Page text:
A shooter’s image is checked against a biometric database to determine identity, and if one isn't found, the software creates a new record.
Surveillance cameras and gunshot detection systems that recognize the sound of a gunshot and focuses on the location have become more common in large cities over recent years, but now a third component is being added to the mix: facial recognition software.
Previous systems determined a shooter's location and took a photo, but a law enforcement agent would have to spend time trying to identifying the perpetrator.
The new system, however, uses Safety Dynamics’ camera, which has acoustic sensors that detect a gunshot, and then hones in on the location and points a high-resolution camera at the shooter's face. Next, the shooter’s image is checked against a biometric database (Airborne Biometrics Group’s FaceFirst software) to determine identity -- the software even creates a new record if it can’t find an existing one, Fox News reported.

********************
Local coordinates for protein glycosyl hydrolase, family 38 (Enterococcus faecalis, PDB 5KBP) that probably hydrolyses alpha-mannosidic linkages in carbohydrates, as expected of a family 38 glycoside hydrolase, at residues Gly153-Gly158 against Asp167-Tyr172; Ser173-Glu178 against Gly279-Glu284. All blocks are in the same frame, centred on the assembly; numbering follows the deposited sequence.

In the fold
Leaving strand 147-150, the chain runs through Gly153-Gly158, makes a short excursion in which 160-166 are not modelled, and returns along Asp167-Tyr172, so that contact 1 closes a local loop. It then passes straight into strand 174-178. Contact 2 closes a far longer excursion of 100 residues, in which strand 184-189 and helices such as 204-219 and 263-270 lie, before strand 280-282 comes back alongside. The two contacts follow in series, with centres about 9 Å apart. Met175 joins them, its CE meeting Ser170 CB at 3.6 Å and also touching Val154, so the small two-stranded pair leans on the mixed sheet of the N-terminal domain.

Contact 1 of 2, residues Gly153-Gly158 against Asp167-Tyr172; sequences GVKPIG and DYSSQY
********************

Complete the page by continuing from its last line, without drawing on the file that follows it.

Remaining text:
But where does this database of images come from? Facial recognition is everywhere -- in cities, in airports and on Facebook. The technology necessary to perform facial regognition is cheaper and easier than every before, according to Facing Facts: Best Practices for Common Uses of Facial Recognition Technologies, a best practices guide released by the U.S. Federal Trade Commission that explores the possibilities that facial recognition technology can bring. According to the guide, a 2011 Carnegie Mellon study showed that researchers identified individuals "in previously unidentified photos from a dating site by using facial recognition technology to match them to their Facebook profile photos."